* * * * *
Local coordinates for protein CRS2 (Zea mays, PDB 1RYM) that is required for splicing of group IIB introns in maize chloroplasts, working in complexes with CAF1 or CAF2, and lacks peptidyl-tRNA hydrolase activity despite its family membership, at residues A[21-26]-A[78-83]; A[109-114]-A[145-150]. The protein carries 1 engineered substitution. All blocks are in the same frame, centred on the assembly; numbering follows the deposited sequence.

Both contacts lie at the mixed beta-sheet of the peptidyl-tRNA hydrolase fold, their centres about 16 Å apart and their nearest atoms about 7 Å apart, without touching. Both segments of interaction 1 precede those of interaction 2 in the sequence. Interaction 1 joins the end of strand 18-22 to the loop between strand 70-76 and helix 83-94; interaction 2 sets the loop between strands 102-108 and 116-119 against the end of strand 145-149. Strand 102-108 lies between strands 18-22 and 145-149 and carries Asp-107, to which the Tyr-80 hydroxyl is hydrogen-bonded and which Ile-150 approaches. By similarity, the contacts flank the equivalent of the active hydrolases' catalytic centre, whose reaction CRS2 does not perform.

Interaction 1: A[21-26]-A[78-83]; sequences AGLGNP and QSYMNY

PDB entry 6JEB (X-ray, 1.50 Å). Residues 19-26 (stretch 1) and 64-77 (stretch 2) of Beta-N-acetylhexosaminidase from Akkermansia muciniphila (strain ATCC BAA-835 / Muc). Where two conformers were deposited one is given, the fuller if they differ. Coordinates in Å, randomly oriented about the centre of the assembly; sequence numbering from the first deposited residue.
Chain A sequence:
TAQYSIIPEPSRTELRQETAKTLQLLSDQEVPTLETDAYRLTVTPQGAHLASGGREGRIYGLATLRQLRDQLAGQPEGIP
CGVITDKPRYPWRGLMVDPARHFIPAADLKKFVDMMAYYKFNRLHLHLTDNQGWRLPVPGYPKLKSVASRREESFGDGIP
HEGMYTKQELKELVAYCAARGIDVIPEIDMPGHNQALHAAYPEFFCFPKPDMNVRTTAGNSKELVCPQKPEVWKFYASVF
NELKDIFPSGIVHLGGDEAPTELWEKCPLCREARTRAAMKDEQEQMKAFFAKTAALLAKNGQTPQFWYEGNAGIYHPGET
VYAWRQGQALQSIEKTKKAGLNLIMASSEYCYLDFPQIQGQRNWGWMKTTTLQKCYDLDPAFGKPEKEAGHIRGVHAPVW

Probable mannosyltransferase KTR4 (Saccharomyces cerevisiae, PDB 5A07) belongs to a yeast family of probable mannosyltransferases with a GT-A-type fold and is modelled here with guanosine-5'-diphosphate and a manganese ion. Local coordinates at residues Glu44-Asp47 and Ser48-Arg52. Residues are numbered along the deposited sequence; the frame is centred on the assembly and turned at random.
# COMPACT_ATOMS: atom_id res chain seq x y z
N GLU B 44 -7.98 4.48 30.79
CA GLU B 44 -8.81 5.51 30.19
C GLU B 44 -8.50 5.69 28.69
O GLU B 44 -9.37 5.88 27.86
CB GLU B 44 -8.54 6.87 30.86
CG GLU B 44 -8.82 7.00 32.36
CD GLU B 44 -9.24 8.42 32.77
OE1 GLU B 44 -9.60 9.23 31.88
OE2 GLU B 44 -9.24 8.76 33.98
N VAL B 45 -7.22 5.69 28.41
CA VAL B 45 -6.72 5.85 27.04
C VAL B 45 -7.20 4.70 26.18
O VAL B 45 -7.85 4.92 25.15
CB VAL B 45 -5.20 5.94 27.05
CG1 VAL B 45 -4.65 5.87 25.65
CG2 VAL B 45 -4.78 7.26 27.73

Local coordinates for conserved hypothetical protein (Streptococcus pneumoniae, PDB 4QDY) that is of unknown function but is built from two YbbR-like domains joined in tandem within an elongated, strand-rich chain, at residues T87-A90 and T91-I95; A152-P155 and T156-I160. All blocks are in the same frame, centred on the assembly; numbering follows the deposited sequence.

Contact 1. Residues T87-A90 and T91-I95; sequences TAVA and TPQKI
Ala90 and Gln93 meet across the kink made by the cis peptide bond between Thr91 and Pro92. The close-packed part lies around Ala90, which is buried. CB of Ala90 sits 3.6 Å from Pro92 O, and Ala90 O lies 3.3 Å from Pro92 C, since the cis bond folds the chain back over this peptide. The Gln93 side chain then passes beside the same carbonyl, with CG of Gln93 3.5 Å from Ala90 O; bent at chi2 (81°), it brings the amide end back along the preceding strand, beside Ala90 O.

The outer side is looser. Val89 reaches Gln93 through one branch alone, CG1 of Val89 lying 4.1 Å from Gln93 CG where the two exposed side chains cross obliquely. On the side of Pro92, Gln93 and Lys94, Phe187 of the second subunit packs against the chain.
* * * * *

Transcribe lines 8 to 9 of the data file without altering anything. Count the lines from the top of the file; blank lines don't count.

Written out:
HEGMYTKQELKELVAYCAARGIDVIPEIDMPGHNQALHAAYPEFFCFPKPDMNVRTTAGNSKELVCPQKPEVWKFYASVF
NELKDIFPSGIVHLGGDEAPTELWEKCPLCREARTRAAMKDEQEQMKAFFAKTAALLAKNGQTPQFWYEGNAGIYHPGET